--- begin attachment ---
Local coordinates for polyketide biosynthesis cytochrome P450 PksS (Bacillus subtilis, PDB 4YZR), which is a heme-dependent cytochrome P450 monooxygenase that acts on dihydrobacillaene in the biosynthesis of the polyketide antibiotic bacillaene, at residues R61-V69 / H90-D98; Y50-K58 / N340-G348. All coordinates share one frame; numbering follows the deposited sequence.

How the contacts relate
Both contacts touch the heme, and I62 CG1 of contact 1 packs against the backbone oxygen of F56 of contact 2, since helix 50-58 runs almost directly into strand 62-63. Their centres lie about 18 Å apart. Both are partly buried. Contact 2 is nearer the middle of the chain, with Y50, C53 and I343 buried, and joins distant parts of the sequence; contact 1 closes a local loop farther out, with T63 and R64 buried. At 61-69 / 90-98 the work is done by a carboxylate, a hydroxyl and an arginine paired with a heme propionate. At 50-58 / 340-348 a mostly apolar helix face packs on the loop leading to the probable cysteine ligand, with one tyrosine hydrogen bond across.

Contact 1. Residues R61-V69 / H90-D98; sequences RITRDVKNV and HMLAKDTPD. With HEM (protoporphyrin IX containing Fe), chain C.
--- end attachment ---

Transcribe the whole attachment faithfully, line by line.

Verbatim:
Local coordinates for polyketide biosynthesis cytochrome P450 PksS (Bacillus subtilis, PDB 4YZR), which is a heme-dependent cytochrome P450 monooxygenase that acts on dihydrobacillaene in the biosynthesis of the polyketide antibiotic bacillaene, at residues R61-V69 / H90-D98; Y50-K58 / N340-G348. All coordinates share one frame; numbering follows the deposited sequence.

How the contacts relate
Both contacts touch the heme, and I62 CG1 of contact 1 packs against the backbone oxygen of F56 of contact 2, since helix 50-58 runs almost directly into strand 62-63. Their centres lie about 18 Å apart. Both are partly buried. Contact 2 is nearer the middle of the chain, with Y50, C53 and I343 buried, and joins distant parts of the sequence; contact 1 closes a local loop farther out, with T63 and R64 buried. At 61-69 / 90-98 the work is done by a carboxylate, a hydroxyl and an arginine paired with a heme propionate. At 50-58 / 340-348 a mostly apolar helix face packs on the loop leading to the probable cysteine ligand, with one tyrosine hydrogen bond across.

Contact 1. Residues R61-V69 / H90-D98; sequences RITRDVKNV and HMLAKDTPD. With HEM (protoporphyrin IX containing Fe), chain C.